As the leaves turn colors and the weather gets colder, you may notice another change occurring: a decrease in your vehicle’s fuel efficiency.
There are a number of reasons your gas bill is going up just as the temperature drops.
--The colder weather means your vehicle requires more time to reach its most fuel-efficient temperature, so short drives consume more gasoline than longer ones.
--Allowing the vehicle to idle so that it is warmed before traveling burns fuel without increasing miles-per-gallon.
--Colder air decreases tire pressure which increases rolling resistance. More resistance leads to the vehicle working harder thus burning more gasoline.
--Heated seats and window defrosters require more power.
Some causes of increased fuel consumption are unavoidable, but there are steps you can take to improve fuel efficiency as the weather turns colder.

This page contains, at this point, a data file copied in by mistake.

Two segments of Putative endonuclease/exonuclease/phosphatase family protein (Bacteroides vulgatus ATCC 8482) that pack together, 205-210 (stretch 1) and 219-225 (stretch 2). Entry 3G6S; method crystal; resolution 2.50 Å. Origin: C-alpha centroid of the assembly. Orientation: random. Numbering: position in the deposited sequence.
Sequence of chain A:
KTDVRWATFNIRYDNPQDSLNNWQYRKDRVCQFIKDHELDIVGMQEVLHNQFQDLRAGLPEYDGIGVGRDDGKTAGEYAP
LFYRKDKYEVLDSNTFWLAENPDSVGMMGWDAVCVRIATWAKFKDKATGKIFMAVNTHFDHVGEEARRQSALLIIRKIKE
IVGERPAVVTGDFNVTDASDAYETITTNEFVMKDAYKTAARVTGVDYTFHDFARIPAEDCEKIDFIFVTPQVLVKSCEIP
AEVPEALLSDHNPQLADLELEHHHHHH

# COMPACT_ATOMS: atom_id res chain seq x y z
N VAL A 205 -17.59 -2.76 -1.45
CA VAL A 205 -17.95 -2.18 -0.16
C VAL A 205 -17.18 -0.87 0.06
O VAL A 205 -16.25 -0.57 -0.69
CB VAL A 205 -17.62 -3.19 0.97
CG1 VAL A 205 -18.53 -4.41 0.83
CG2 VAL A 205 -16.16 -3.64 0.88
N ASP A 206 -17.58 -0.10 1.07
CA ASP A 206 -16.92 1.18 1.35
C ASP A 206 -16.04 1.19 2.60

--Avoid idling your vehicle. Rather than waiting several minutes for the vehicle to warm up, drive gently after approximately 30 seconds of idling.
--Also consider parking your car in a warmer location like a garage or in direct sunlight.
--Limit the use of seat warmers and heaters. Remember to dress for the weather.
--Remove unnecessary items from the vehicle and roof racks not in use. Anything that makes the car heavier or less aerodynamic can decrease fuel-efficiency.
--Monitor your driving style. Keep speeds below 65 MPH when possible, accelerate gradually, and anticipate stops and slow downs by lifting your foot off the accelerator to minimize the use of your brakes.
--Check your tire pressure. If the tires are low on air, visit one of our shops for a free inflation. If they continue losing air, schedule an appointment to discuss your options with one of our service advisors.
For more information on increasing your fuel efficiency, visit The U.S. Department of Energy